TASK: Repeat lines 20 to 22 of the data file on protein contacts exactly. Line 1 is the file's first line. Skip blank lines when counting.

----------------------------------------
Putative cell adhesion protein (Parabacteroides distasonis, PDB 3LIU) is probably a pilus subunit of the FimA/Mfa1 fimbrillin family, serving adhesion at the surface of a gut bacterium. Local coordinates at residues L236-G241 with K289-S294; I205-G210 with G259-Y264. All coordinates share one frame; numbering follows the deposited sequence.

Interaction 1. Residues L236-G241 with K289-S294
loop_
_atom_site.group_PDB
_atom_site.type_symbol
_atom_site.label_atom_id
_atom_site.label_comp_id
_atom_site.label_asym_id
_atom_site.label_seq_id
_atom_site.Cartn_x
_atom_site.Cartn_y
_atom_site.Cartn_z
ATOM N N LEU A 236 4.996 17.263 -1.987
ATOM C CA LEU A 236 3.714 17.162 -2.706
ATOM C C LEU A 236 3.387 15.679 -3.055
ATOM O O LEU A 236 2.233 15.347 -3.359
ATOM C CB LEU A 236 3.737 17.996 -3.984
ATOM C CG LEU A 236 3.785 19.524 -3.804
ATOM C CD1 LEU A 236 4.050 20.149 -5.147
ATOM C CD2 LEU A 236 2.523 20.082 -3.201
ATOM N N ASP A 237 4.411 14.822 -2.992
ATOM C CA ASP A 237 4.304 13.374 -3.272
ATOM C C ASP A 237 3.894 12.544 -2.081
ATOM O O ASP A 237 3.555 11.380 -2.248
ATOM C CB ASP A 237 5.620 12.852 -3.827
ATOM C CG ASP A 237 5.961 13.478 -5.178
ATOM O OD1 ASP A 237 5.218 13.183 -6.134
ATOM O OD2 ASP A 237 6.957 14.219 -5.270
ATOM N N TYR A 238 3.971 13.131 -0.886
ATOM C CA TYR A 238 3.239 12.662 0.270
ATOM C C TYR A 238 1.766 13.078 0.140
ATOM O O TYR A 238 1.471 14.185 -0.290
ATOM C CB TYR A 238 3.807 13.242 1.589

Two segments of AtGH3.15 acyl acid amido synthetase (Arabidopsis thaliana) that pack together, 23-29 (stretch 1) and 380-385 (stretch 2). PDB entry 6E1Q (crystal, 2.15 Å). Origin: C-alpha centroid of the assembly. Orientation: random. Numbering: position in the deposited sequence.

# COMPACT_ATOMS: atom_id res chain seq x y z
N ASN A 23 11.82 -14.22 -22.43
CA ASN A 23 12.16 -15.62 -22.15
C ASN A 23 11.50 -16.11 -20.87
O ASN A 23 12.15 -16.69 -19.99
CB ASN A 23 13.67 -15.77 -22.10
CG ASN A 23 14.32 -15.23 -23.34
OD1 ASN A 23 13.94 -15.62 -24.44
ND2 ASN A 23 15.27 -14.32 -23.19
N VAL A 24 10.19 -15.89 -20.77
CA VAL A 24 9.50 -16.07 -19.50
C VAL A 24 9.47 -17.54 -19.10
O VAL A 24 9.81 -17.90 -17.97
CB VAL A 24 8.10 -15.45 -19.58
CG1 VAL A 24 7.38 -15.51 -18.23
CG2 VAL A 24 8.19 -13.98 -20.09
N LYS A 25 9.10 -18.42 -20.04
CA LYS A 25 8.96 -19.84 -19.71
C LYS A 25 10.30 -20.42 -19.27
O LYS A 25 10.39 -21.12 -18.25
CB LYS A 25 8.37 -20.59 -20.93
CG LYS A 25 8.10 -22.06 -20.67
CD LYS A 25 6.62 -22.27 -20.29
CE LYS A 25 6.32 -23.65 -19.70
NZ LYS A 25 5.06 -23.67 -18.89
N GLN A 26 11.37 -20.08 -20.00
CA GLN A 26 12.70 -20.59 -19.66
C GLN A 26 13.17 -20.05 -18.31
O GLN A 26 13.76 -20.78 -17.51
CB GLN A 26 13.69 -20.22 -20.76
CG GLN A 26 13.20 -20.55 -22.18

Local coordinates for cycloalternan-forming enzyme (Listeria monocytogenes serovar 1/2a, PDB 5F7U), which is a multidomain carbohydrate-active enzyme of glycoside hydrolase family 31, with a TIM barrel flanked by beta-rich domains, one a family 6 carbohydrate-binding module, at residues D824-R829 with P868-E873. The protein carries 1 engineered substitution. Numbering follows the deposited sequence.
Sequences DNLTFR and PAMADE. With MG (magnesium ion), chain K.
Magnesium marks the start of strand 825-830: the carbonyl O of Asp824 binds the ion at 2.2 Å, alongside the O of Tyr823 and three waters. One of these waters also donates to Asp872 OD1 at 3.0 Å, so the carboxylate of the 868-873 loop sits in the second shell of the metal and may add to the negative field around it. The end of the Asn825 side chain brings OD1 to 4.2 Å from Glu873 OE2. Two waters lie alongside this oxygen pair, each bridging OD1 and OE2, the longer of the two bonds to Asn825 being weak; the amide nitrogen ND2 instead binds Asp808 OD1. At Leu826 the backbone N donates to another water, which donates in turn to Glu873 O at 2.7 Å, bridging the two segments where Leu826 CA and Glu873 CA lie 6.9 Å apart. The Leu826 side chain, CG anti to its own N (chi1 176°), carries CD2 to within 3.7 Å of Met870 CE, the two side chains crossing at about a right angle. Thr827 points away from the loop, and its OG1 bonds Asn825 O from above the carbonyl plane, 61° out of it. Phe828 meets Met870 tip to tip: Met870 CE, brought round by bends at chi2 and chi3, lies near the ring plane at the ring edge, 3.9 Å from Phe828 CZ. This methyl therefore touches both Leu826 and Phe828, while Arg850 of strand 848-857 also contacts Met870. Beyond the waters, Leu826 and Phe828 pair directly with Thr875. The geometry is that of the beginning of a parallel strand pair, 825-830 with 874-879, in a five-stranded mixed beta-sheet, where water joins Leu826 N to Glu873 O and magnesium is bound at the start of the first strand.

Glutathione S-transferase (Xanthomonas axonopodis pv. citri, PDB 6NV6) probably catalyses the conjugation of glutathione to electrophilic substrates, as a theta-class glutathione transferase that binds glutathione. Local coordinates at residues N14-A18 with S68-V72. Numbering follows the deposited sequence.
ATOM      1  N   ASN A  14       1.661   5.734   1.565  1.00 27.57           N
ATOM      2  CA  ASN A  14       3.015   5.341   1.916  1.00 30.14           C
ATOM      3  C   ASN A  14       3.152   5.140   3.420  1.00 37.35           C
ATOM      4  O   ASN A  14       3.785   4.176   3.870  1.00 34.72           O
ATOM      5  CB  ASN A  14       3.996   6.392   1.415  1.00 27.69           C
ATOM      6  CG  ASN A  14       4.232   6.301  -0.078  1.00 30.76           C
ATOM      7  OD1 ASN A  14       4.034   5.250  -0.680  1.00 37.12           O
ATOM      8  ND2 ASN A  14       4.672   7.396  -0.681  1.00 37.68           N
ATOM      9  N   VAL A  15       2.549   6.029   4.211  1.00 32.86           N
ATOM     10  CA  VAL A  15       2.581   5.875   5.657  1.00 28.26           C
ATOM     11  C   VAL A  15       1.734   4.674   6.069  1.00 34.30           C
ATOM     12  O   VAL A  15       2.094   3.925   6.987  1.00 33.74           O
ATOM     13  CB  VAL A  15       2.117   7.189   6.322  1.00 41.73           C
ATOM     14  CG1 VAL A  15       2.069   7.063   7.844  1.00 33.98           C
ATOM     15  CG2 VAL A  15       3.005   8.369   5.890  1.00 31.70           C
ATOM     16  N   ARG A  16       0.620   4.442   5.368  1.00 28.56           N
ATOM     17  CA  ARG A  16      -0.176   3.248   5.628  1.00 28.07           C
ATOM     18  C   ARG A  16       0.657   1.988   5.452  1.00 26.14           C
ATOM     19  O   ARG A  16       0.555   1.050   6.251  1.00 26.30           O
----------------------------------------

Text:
ATOM C CD2 LEU A 236 2.523 20.082 -3.201
ATOM N N ASP A 237 4.411 14.822 -2.992
ATOM C CA ASP A 237 4.304 13.374 -3.272